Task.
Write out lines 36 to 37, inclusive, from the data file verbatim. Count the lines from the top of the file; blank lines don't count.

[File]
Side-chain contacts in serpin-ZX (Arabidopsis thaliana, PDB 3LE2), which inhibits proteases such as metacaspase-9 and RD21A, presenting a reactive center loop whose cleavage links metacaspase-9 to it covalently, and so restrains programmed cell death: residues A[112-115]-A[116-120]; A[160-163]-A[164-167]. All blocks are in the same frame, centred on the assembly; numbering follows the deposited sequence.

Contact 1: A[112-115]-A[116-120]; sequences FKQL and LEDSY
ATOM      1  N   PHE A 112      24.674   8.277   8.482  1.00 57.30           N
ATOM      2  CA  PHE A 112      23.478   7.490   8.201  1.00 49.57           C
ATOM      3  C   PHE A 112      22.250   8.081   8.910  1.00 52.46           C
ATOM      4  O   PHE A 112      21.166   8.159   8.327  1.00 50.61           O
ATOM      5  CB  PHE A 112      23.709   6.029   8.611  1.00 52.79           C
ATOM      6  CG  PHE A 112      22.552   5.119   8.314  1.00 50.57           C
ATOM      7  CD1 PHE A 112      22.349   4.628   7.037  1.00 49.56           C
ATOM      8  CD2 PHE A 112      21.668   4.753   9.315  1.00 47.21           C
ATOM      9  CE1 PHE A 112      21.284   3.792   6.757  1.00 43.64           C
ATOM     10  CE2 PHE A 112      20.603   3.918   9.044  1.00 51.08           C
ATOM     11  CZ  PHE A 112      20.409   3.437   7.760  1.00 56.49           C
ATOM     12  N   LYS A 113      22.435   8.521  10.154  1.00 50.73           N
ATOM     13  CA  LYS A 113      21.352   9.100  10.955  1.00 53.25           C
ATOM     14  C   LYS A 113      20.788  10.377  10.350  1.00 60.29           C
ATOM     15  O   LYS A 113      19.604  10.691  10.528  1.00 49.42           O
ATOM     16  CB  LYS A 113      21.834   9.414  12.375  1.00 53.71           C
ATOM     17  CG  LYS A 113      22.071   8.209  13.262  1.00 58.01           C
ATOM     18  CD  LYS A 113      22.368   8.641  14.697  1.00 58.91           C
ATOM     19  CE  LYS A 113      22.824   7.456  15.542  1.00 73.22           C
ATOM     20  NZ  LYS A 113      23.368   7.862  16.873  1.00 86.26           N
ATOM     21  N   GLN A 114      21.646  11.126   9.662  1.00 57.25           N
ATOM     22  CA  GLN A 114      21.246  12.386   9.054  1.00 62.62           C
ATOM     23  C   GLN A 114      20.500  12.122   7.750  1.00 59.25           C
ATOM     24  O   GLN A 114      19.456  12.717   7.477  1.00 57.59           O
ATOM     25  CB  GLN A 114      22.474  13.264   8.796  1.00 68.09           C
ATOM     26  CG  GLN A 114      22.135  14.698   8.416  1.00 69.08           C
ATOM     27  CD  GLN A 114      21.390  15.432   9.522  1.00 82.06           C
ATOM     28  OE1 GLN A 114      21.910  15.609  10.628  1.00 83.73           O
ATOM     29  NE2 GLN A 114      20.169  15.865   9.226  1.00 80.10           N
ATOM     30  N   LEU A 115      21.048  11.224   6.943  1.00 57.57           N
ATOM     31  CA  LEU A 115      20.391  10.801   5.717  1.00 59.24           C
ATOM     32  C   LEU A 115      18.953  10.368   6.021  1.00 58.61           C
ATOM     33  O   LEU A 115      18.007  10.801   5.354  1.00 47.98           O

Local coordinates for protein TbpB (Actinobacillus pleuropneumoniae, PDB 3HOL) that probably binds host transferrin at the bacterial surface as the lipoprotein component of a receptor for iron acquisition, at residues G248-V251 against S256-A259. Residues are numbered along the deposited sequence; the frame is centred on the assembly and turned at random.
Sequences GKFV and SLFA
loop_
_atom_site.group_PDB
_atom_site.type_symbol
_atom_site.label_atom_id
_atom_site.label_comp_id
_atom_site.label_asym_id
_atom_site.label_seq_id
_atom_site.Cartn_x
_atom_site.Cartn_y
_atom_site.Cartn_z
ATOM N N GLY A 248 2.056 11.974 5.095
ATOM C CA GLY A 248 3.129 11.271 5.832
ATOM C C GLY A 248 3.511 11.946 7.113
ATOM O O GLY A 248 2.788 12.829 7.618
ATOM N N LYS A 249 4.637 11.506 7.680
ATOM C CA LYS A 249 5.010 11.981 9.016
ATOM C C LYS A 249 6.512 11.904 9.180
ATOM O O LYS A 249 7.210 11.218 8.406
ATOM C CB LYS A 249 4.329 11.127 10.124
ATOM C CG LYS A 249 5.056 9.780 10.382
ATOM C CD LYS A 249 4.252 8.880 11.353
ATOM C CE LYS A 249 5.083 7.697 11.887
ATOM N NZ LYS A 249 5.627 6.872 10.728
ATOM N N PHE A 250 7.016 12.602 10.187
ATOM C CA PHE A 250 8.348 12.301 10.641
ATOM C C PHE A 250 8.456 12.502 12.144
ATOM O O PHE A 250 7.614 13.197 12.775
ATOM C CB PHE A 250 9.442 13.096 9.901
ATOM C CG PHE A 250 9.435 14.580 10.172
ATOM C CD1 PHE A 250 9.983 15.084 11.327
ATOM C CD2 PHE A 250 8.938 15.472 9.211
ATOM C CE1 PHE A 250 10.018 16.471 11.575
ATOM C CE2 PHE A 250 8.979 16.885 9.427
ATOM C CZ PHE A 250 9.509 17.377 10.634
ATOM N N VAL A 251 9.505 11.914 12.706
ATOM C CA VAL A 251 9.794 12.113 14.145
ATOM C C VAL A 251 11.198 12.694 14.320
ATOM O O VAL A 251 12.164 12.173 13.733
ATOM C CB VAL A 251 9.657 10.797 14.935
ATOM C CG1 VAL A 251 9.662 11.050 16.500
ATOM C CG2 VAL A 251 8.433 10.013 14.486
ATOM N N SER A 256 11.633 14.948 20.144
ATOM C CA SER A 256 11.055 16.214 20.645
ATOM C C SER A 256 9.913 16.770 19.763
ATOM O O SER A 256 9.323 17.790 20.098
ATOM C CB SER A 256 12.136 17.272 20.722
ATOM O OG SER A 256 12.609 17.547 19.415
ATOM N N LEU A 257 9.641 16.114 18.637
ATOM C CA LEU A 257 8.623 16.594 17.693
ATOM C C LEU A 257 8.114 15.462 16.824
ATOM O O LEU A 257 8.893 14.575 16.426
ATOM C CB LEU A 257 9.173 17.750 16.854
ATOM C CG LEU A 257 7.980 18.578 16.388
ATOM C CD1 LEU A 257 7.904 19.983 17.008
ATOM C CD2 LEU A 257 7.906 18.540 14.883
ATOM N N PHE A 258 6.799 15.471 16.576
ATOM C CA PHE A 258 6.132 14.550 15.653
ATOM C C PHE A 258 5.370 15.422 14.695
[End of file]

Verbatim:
Local coordinates for protein TbpB (Actinobacillus pleuropneumoniae, PDB 3HOL) that probably binds host transferrin at the bacterial surface as the lipoprotein component of a receptor for iron acquisition, at residues G248-V251 against S256-A259. Residues are numbered along the deposited sequence; the frame is centred on the assembly and turned at random.
Sequences GKFV and SLFA